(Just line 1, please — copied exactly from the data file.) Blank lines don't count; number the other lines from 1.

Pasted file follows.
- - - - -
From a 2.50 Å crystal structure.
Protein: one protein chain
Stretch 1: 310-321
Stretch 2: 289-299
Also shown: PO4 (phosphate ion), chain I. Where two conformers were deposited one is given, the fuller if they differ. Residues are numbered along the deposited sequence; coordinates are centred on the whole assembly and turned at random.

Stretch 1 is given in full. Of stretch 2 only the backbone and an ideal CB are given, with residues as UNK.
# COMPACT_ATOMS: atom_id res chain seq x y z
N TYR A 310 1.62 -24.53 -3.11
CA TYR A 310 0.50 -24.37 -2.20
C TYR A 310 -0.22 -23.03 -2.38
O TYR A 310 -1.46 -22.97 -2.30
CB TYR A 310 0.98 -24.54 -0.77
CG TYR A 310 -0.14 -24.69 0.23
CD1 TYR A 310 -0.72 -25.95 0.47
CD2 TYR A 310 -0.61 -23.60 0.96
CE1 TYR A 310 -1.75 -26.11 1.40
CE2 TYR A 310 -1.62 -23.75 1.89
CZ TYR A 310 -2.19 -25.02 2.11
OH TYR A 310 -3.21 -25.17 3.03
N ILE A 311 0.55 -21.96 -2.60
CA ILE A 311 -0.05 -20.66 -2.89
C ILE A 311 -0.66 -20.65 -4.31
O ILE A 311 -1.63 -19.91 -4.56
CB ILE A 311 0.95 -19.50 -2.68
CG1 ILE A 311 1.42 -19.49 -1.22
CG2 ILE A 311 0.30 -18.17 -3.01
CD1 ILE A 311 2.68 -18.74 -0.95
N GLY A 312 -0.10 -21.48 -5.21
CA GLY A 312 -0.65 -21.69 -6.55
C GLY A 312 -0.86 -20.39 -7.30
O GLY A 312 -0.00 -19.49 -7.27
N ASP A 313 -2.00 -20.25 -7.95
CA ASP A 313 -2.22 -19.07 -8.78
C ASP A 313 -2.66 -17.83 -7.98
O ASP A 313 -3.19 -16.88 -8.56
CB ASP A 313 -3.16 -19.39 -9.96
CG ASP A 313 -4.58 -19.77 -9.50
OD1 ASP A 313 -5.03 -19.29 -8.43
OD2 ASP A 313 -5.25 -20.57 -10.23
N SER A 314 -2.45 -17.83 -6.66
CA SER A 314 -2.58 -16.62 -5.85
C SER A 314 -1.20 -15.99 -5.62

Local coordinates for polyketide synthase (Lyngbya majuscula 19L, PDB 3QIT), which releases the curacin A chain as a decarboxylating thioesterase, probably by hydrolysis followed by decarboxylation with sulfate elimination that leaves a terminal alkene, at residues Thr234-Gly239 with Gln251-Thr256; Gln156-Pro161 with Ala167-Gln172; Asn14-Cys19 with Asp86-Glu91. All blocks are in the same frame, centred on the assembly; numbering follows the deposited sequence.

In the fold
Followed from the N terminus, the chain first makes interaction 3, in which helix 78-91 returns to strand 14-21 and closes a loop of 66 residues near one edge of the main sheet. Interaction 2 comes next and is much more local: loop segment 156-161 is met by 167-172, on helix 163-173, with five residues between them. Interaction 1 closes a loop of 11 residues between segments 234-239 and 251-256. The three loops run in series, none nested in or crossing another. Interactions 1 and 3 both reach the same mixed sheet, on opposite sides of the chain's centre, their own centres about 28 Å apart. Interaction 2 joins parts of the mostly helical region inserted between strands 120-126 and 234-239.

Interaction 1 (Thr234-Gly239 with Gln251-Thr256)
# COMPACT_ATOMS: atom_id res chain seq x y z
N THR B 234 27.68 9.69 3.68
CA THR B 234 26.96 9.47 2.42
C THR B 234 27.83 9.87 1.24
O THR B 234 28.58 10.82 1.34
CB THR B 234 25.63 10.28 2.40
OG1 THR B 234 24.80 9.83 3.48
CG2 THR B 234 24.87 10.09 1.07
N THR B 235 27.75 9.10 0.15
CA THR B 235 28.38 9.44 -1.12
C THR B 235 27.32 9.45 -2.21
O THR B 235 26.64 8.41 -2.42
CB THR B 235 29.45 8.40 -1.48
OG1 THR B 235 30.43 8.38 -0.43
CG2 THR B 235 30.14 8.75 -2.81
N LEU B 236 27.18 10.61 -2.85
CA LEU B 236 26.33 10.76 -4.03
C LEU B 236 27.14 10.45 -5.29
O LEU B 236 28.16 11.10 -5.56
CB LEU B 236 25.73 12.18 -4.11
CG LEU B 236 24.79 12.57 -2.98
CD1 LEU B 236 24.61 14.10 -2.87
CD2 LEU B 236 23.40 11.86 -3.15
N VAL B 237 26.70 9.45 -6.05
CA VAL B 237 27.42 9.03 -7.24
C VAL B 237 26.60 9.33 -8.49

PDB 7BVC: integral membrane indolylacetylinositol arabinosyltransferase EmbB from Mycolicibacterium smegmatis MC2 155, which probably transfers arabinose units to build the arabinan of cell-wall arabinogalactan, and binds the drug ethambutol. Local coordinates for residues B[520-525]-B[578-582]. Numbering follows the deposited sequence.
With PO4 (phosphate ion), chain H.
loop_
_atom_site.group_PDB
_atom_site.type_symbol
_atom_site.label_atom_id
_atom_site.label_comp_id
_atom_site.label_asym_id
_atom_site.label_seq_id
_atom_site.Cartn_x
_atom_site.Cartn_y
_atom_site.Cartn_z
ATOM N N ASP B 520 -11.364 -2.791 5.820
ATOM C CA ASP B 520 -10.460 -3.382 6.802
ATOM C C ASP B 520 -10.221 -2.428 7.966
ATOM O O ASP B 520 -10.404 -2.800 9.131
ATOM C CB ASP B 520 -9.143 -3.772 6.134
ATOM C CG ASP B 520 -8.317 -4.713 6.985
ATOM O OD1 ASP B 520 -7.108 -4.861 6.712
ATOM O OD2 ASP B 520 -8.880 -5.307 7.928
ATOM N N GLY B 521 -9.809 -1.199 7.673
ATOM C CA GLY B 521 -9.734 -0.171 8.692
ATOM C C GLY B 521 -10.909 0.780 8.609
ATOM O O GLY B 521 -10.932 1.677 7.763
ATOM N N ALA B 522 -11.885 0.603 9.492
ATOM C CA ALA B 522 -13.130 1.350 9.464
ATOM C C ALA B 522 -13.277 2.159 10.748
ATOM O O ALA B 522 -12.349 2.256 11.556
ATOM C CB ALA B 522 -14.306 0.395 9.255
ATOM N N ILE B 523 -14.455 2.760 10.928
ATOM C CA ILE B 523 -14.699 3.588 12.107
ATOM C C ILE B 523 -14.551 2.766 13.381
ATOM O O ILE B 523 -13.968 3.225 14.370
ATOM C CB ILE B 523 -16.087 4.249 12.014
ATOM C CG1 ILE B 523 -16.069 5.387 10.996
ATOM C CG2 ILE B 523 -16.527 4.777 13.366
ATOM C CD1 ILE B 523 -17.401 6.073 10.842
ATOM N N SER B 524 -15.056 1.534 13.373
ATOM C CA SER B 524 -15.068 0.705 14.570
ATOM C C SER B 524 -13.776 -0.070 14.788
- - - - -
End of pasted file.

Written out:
From a 2.50 Å crystal structure.